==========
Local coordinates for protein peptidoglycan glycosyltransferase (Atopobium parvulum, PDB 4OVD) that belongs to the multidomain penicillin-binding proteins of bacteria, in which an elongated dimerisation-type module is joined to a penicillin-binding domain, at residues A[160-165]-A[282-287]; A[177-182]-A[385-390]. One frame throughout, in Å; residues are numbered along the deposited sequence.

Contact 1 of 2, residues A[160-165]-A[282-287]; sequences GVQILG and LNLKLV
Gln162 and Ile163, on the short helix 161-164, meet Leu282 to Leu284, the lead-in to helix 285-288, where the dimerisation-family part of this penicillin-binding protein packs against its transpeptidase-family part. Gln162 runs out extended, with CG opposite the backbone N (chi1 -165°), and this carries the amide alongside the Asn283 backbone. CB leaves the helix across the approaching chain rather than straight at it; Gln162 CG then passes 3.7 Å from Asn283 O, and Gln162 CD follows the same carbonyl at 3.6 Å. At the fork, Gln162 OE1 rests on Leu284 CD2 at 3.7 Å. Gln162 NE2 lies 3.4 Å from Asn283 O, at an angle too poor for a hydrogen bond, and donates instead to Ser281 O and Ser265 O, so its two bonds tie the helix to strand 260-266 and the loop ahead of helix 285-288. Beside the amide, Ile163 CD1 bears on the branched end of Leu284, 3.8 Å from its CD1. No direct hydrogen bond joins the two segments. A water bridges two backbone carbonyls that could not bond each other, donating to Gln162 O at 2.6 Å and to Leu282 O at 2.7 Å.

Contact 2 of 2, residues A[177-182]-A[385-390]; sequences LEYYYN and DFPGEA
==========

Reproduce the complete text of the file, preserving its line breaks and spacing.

Local coordinates for protein peptidoglycan glycosyltransferase (Atopobium parvulum, PDB 4OVD) that belongs to the multidomain penicillin-binding proteins of bacteria, in which an elongated dimerisation-type module is joined to a penicillin-binding domain, at residues A[160-165]-A[282-287]; A[177-182]-A[385-390]. One frame throughout, in Å; residues are numbered along the deposited sequence.

Contact 1 of 2, residues A[160-165]-A[282-287]; sequences GVQILG and LNLKLV
Gln162 and Ile163, on the short helix 161-164, meet Leu282 to Leu284, the lead-in to helix 285-288, where the dimerisation-family part of this penicillin-binding protein packs against its transpeptidase-family part. Gln162 runs out extended, with CG opposite the backbone N (chi1 -165°), and this carries the amide alongside the Asn283 backbone. CB leaves the helix across the approaching chain rather than straight at it; Gln162 CG then passes 3.7 Å from Asn283 O, and Gln162 CD follows the same carbonyl at 3.6 Å. At the fork, Gln162 OE1 rests on Leu284 CD2 at 3.7 Å. Gln162 NE2 lies 3.4 Å from Asn283 O, at an angle too poor for a hydrogen bond, and donates instead to Ser281 O and Ser265 O, so its two bonds tie the helix to strand 260-266 and the loop ahead of helix 285-288. Beside the amide, Ile163 CD1 bears on the branched end of Leu284, 3.8 Å from its CD1. No direct hydrogen bond joins the two segments. A water bridges two backbone carbonyls that could not bond each other, donating to Gln162 O at 2.6 Å and to Leu282 O at 2.7 Å.

Contact 2 of 2, residues A[177-182]-A[385-390]; sequences LEYYYN and DFPGEA